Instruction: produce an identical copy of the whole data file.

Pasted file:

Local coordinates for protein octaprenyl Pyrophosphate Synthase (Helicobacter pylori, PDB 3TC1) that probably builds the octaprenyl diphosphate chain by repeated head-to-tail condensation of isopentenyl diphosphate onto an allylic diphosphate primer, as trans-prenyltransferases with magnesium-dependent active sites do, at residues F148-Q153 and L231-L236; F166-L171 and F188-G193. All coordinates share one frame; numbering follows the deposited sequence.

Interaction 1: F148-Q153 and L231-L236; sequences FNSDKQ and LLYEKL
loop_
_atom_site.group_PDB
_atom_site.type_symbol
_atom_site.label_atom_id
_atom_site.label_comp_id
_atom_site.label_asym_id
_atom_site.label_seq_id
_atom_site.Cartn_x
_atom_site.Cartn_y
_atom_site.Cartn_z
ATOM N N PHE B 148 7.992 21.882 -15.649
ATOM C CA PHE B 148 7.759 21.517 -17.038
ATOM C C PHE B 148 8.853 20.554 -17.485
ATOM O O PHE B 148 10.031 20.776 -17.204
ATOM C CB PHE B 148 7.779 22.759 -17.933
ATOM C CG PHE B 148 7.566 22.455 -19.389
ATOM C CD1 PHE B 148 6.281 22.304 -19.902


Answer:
Local coordinates for protein octaprenyl Pyrophosphate Synthase (Helicobacter pylori, PDB 3TC1) that probably builds the octaprenyl diphosphate chain by repeated head-to-tail condensation of isopentenyl diphosphate onto an allylic diphosphate primer, as trans-prenyltransferases with magnesium-dependent active sites do, at residues F148-Q153 and L231-L236; F166-L171 and F188-G193. All coordinates share one frame; numbering follows the deposited sequence.

Interaction 1: F148-Q153 and L231-L236; sequences FNSDKQ and LLYEKL
loop_
_atom_site.group_PDB
_atom_site.type_symbol
_atom_site.label_atom_id
_atom_site.label_comp_id
_atom_site.label_asym_id
_atom_site.label_seq_id
_atom_site.Cartn_x
_atom_site.Cartn_y
_atom_site.Cartn_z
ATOM N N PHE B 148 7.992 21.882 -15.649
ATOM C CA PHE B 148 7.759 21.517 -17.038
ATOM C C PHE B 148 8.853 20.554 -17.485
ATOM O O PHE B 148 10.031 20.776 -17.204
ATOM C CB PHE B 148 7.779 22.759 -17.933
ATOM C CG PHE B 148 7.566 22.455 -19.389
ATOM C CD1 PHE B 148 6.281 22.304 -19.902